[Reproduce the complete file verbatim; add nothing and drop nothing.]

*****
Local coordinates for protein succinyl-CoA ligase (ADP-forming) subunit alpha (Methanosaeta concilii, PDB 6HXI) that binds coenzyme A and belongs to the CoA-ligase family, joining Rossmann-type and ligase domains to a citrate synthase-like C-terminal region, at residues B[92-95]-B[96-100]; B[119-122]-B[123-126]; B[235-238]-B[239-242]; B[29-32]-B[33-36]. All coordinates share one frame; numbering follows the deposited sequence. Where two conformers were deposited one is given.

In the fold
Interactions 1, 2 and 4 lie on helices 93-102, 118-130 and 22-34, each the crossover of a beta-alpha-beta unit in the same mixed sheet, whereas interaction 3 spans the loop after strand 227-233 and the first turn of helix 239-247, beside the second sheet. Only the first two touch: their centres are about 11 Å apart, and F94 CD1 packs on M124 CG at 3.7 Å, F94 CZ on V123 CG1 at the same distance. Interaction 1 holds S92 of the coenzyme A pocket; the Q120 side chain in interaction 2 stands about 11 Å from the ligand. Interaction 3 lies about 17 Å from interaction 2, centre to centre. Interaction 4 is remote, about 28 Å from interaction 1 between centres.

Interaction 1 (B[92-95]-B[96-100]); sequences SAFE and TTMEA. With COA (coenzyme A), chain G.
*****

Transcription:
Local coordinates for protein succinyl-CoA ligase (ADP-forming) subunit alpha (Methanosaeta concilii, PDB 6HXI) that binds coenzyme A and belongs to the CoA-ligase family, joining Rossmann-type and ligase domains to a citrate synthase-like C-terminal region, at residues B[92-95]-B[96-100]; B[119-122]-B[123-126]; B[235-238]-B[239-242]; B[29-32]-B[33-36]. All coordinates share one frame; numbering follows the deposited sequence. Where two conformers were deposited one is given.

In the fold
Interactions 1, 2 and 4 lie on helices 93-102, 118-130 and 22-34, each the crossover of a beta-alpha-beta unit in the same mixed sheet, whereas interaction 3 spans the loop after strand 227-233 and the first turn of helix 239-247, beside the second sheet. Only the first two touch: their centres are about 11 Å apart, and F94 CD1 packs on M124 CG at 3.7 Å, F94 CZ on V123 CG1 at the same distance. Interaction 1 holds S92 of the coenzyme A pocket; the Q120 side chain in interaction 2 stands about 11 Å from the ligand. Interaction 3 lies about 17 Å from interaction 2, centre to centre. Interaction 4 is remote, about 28 Å from interaction 1 between centres.

Interaction 1 (B[92-95]-B[96-100]); sequences SAFE and TTMEA. With COA (coenzyme A), chain G.